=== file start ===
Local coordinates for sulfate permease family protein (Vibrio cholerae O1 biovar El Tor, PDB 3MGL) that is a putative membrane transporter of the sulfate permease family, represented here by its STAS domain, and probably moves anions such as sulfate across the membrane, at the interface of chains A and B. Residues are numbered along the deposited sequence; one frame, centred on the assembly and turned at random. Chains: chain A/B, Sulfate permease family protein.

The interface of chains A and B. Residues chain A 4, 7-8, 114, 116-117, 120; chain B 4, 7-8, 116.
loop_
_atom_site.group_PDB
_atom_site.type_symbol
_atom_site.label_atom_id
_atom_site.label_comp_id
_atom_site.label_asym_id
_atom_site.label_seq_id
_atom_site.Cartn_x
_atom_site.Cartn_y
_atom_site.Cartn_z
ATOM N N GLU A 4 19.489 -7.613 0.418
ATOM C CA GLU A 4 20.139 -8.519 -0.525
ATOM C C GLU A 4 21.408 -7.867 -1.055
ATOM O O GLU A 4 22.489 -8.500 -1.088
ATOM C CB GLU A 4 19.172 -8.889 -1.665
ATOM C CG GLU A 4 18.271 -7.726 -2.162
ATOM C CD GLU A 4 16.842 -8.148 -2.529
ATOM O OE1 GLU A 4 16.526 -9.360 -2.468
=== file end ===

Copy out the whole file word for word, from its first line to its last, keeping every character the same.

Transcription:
Local coordinates for sulfate permease family protein (Vibrio cholerae O1 biovar El Tor, PDB 3MGL) that is a putative membrane transporter of the sulfate permease family, represented here by its STAS domain, and probably moves anions such as sulfate across the membrane, at the interface of chains A and B. Residues are numbered along the deposited sequence; one frame, centred on the assembly and turned at random. Chains: chain A/B, Sulfate permease family protein.

The interface of chains A and B. Residues chain A 4, 7-8, 114, 116-117, 120; chain B 4, 7-8, 116.
loop_
_atom_site.group_PDB
_atom_site.type_symbol
_atom_site.label_atom_id
_atom_site.label_comp_id
_atom_site.label_asym_id
_atom_site.label_seq_id
_atom_site.Cartn_x
_atom_site.Cartn_y
_atom_site.Cartn_z
ATOM N N GLU A 4 19.489 -7.613 0.418
ATOM C CA GLU A 4 20.139 -8.519 -0.525
ATOM C C GLU A 4 21.408 -7.867 -1.055
ATOM O O GLU A 4 22.489 -8.500 -1.088
ATOM C CB GLU A 4 19.172 -8.889 -1.665
ATOM C CG GLU A 4 18.271 -7.726 -2.162
ATOM C CD GLU A 4 16.842 -8.148 -2.529
ATOM O OE1 GLU A 4 16.526 -9.360 -2.468